I got the chance to dive the Vandenberg twice today and had some awesome dives!
The report from every diver and dive shop I have spoke with since the site opened to the public on Saturday was all about the current. Most shops were very cautiously allowing divers to dive the wreck as long as they held onto lines the whole way down and stayed very close to or held onto the wreck. Apparently we got very lucky this morning, because the current was almost non-existent on our first dive. We started on the bow, where the mooring line attaches at 89 feet. We worked our way towards the stern along the port side which protects from any current that exists. Wow! This wreck is amazing! There were great swim-throughs the whole way, and all sorts of interesting parts left intact. It felt like we were on a giant playground, we were all over the place taking hundreds of photos. I was trying to get as many photos of the surface of the wreck since there is no growth yet. We had sunshine on the first dive and it made the ship glow! The deck is around 90 feet the whole way to the stern, so you can get a lot of bottom time. When we got to the stern we saw a school of yellow tail snapper and decided to head back to the bow. We drifted back in the light current at around 70 feet or so getting a great view of the whole wreck along the way. The visibility was good, 70-80 feet and the water was pretty clear of particulates. We did our safety stops and couldn’t wait to get back in.
After a 30 minute surface interval, we jumped in to do it all over again. A storm brewed while we were out of the water and we lost some of the sunshine and the current picked up a bit. We decided to check out the inside of the wreck a little more and see what we could find. They did a great job of cutting out the right areas to allow plenty of light in and plenty of bail out points. Some hallways run almost the whole beam of the ship and they are nice and bright. The bridge is enormous and from the wheel house you can make it to the captains quarters then up through a cut out in the ceiling to some offices which still have desks and filing cabinets intact. After playing around for a while we drifted back to the ascent line and back to the dive boat.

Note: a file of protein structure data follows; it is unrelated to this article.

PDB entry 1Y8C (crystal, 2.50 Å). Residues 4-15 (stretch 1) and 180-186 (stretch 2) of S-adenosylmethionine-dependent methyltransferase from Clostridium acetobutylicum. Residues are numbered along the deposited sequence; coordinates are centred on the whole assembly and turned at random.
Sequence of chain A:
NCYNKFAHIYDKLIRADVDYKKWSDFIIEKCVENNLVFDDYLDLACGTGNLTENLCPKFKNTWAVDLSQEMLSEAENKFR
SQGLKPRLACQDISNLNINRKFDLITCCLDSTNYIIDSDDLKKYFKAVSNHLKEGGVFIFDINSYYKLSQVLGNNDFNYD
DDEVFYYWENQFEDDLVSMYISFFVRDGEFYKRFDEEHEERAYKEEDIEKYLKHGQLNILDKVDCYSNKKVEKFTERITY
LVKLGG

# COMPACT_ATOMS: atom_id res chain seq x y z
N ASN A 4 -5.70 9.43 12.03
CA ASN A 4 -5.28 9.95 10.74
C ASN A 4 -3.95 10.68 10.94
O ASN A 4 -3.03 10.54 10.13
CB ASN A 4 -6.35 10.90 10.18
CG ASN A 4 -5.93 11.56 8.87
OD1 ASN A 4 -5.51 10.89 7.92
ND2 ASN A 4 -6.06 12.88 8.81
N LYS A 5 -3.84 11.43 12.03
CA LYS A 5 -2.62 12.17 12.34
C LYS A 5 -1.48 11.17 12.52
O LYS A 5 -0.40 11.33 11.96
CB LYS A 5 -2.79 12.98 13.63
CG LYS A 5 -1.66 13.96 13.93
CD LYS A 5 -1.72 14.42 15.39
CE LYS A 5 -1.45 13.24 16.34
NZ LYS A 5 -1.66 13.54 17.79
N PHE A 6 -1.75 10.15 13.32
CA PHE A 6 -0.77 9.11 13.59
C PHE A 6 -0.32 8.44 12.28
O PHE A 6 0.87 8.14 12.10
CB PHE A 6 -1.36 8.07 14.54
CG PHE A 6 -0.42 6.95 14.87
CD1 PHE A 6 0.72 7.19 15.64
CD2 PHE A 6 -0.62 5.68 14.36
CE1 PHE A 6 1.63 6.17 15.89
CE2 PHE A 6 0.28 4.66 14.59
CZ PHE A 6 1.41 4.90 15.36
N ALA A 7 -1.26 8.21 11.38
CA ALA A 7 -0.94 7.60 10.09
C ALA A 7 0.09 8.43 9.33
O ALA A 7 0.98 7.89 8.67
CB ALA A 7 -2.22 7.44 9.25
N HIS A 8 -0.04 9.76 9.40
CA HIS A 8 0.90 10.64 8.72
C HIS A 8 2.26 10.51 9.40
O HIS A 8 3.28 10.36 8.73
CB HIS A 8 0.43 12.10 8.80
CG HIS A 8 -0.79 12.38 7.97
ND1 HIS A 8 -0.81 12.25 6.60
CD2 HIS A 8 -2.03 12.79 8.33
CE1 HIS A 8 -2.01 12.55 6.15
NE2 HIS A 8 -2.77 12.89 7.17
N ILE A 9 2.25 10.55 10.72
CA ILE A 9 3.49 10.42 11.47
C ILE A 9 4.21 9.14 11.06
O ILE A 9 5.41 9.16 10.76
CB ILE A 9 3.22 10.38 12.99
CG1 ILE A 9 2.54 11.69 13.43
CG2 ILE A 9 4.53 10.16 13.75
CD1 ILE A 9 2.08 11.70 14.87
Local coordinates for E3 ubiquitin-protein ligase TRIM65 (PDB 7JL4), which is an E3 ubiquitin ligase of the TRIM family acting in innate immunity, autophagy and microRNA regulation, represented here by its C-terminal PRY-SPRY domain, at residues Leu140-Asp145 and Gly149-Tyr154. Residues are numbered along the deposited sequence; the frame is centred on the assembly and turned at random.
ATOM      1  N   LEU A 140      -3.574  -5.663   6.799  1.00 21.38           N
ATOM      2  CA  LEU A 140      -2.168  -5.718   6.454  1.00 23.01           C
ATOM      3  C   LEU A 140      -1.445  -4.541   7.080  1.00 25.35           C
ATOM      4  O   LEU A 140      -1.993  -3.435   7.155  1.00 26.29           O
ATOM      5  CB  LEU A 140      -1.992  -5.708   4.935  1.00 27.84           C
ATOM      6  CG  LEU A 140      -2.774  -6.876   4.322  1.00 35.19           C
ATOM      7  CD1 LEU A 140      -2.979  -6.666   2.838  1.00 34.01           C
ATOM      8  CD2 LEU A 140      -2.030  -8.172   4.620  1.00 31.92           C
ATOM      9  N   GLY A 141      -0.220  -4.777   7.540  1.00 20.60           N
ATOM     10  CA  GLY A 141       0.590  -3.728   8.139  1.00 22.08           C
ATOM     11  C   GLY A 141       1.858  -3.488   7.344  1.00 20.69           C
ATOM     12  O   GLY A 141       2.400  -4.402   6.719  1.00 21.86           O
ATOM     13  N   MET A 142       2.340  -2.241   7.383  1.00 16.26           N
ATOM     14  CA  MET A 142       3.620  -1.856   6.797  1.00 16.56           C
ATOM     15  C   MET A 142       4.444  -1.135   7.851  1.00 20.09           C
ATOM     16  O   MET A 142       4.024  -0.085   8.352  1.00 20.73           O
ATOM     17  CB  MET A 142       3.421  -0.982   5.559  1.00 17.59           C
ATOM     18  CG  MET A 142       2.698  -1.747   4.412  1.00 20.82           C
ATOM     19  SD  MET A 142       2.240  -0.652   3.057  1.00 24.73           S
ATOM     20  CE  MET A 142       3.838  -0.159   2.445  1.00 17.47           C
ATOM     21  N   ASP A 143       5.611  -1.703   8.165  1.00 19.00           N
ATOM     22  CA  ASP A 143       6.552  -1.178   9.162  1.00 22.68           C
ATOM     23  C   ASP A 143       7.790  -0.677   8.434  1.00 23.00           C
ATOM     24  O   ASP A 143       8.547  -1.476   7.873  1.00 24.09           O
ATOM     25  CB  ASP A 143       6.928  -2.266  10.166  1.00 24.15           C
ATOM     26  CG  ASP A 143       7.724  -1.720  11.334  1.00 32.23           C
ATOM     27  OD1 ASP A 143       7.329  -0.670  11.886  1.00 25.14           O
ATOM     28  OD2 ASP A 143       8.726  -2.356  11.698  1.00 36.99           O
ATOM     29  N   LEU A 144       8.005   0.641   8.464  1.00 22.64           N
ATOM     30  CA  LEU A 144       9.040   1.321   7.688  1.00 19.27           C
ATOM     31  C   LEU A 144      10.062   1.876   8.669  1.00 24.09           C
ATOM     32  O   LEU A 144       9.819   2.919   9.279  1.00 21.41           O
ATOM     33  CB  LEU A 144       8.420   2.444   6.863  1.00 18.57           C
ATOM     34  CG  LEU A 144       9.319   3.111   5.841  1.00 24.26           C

As far as life on the wreck goes, so far just a few fish. There was a school of yellow tail snapper on the stern. There were two large tarpon that curiously followed us around most of the dive. There were about a dozen barracuda hanging out throughout the wreck. There were a few small schools of tiny minnows and that was about it so far. It hasn’t quite been down a week though, so I guess that’s a pretty good start. There wasn’t any growth on the wreck, but salt deposits are starting to form on the satellite dishes.
All in all, we had a great time and I will definitely try to get down to Key West every couple of weeks or so to see how quickly growth and fish make there way to the wreck! I took a few hundred photos, so I’ll try to sort through them and post some of the more interesting ones.